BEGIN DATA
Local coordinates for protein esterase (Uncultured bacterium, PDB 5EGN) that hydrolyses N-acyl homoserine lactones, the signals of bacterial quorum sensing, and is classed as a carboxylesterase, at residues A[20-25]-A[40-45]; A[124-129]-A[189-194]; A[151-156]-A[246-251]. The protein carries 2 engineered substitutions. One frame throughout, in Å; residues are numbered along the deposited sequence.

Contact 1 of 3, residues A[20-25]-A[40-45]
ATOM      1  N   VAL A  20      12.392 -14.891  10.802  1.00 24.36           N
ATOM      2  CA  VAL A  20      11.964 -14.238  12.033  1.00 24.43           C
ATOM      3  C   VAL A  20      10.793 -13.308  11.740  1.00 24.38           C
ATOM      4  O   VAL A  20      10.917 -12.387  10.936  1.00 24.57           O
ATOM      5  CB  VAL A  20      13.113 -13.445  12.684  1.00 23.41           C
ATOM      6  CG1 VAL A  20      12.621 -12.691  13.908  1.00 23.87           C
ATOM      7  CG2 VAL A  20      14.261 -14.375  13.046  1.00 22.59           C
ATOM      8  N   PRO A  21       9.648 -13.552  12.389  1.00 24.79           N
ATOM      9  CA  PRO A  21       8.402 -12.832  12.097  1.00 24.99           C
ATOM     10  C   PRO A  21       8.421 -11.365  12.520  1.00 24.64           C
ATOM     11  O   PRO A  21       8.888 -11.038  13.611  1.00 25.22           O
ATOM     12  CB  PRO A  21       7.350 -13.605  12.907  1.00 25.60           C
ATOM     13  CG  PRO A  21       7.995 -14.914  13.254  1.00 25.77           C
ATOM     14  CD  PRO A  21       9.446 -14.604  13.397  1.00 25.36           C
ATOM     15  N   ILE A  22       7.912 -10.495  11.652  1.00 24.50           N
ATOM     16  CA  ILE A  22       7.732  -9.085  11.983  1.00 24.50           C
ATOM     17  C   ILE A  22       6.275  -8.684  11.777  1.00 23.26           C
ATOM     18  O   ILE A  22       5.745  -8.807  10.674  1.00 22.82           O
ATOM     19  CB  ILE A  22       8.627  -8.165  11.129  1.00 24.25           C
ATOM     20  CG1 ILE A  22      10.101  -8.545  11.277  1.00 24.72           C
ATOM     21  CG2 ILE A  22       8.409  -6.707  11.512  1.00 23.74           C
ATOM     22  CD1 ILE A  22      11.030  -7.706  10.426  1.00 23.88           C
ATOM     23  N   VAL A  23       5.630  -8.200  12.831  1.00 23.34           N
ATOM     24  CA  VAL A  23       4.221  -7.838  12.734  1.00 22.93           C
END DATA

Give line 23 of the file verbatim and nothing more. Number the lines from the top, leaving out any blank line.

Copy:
ATOM     21  CG2 ILE A  22       8.409  -6.707  11.512  1.00 23.74           C